Known as the shallowest and the smallest oceanic division in the world, the Arctic Ocean is situated at the Northern Hemisphere. This body of water is surrounded by North America and Eurasia. Sea ice covers some parts of the ocean. The salinity and the temperature of the water of the ocean change every time the sea ice freezes and melts. Aside from this, water temperature and salinity are also affected by low evaporation and heavy water flow from streams and rivers. To have ideas about the geography of the Arctic Ocean, let us look at the depth of this body of water.
The Depth of the Arctic Ocean
How deep is the Arctic Ocean? The ocean’s mean depth is 3,410 feet. The deepest part of the Arctic is found in the Eurasian Basin. It has a depth of 17,900 feet. The ocean is popular for the Lomonosov Ridge, which separates the North Polar Basin into two, namely the Amerasian Basin and the Eurasian Basin.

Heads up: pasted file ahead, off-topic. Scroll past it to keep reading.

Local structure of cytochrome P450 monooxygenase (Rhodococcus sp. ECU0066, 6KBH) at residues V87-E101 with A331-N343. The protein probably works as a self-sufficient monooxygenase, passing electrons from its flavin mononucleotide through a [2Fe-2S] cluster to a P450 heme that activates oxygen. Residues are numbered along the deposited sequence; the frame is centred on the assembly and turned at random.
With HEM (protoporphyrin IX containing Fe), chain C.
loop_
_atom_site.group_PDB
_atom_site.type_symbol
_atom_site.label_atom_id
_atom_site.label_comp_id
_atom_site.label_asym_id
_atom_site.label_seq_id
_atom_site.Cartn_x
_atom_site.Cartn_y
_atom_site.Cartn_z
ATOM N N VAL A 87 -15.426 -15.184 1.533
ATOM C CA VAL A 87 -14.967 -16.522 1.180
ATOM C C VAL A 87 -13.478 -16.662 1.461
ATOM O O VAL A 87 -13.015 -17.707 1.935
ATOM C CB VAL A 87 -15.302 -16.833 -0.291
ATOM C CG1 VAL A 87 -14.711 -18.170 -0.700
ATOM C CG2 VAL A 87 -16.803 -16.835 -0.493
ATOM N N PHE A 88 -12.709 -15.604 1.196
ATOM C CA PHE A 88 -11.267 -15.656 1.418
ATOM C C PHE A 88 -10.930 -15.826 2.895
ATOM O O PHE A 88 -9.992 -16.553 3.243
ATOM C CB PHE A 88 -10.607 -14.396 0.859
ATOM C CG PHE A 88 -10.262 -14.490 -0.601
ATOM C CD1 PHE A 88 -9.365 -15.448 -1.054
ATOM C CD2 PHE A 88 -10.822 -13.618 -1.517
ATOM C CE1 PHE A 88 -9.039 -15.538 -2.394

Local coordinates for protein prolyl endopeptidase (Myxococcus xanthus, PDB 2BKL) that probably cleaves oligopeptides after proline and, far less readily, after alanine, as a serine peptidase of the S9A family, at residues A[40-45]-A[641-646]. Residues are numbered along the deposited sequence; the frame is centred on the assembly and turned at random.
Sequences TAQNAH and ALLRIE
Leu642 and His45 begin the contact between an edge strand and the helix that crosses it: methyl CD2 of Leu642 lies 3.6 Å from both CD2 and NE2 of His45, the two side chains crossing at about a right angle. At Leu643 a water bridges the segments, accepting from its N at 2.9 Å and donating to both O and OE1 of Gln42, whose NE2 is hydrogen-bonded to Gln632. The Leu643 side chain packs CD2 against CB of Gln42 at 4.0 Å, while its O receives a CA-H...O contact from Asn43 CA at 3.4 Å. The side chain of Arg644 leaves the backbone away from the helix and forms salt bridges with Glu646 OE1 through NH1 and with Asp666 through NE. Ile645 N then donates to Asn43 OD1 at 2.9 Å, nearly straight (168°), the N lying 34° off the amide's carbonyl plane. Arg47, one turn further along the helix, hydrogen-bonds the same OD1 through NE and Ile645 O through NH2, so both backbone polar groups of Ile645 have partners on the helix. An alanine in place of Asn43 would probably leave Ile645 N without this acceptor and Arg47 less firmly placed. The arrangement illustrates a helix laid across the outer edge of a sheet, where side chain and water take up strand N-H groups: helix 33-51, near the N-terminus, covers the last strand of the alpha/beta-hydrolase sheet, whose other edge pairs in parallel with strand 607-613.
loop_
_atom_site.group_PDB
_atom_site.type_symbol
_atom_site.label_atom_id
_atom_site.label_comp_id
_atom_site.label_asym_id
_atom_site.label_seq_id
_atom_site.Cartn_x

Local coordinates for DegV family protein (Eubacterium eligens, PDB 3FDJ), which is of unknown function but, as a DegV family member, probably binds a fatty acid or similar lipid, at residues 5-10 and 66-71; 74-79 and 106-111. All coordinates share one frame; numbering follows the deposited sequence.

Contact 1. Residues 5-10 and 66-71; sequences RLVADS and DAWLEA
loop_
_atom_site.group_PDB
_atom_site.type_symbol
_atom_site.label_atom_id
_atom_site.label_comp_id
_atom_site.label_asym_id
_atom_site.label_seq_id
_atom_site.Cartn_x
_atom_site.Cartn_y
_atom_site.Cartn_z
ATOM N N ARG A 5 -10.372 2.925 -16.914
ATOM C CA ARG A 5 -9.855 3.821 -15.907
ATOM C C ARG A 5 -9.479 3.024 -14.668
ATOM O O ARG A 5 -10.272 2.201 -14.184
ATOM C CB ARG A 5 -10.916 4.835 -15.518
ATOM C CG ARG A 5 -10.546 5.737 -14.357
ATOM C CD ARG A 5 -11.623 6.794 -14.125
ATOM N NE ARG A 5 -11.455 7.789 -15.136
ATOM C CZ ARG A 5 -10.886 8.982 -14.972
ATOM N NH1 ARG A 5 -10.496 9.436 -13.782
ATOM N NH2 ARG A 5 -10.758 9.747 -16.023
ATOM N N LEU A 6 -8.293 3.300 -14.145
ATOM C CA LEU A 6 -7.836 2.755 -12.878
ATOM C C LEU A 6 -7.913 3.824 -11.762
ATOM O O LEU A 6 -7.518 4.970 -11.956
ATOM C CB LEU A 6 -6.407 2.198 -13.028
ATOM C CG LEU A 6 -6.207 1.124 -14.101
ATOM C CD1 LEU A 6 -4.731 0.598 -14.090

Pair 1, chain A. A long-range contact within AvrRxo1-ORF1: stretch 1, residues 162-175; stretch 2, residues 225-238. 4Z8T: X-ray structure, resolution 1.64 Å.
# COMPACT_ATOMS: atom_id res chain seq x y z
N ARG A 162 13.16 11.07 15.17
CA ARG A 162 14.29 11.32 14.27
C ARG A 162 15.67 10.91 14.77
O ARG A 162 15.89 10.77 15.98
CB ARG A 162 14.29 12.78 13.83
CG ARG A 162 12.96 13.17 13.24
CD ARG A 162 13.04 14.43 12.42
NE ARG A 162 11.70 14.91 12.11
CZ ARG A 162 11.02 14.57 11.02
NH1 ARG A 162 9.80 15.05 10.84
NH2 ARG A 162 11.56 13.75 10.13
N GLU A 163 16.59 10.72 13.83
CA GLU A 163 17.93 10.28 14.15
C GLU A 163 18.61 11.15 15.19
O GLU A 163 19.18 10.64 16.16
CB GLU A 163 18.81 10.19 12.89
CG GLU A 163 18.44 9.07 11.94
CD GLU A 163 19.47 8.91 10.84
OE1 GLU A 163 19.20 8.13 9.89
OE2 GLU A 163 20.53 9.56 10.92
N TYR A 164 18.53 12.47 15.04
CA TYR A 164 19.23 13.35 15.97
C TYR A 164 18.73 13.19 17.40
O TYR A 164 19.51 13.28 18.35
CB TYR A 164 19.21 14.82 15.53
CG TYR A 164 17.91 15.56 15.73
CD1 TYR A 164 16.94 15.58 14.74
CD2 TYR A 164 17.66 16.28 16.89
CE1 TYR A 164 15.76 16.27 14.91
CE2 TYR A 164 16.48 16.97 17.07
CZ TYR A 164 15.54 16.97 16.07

The Amerasian Basin (also known as the Hyperborean Basin or the North American Basin) has a depth of 13,000 feet. The Amerasian Basin and the Eurasian Basin are divided by numerous ridges. The ridges formed various basins including the Makarov Basin, the Canada Basin, the Fram Basin and the Nansen Basin. Some of the major tributaries to the Arctic Ocean are the White Sea, the Greenland Sea, the East Siberian Sea, the Hudson Strait, the Laptev Sea, the Hudson Bay and the Beaufort Sea.
Additional Facts and Other Interesting Details
The Arctic Ocean is abundant in natural resources. Some of the resources that are present in the ocean include natural gas fields, petroleum gas fields, polymetallic nodules, placer deposits, gravel and sand aggregates, seals, fishes and whales.
Many countries such as the United States, Denmark and Norway have disputes related to the political dead zone found just several miles from the center of the Arctic because it is possible that the zone holds 25 per cent of the undiscovered gas and oil resources in the world. When it comes to marine species, the ocean plays home to endangered animals like whales and walruses. Phytoplanktons are essential to the survival of species living in the ocean.
The Arctic Ocean is also popular for major harbors and ports found within this body of water. Some of the famous ports and harbors are the Longyearbyen in Norway, Prudhoe Bay in the United States, Tuktoyaktuk in Canada and Dudinka in Russia.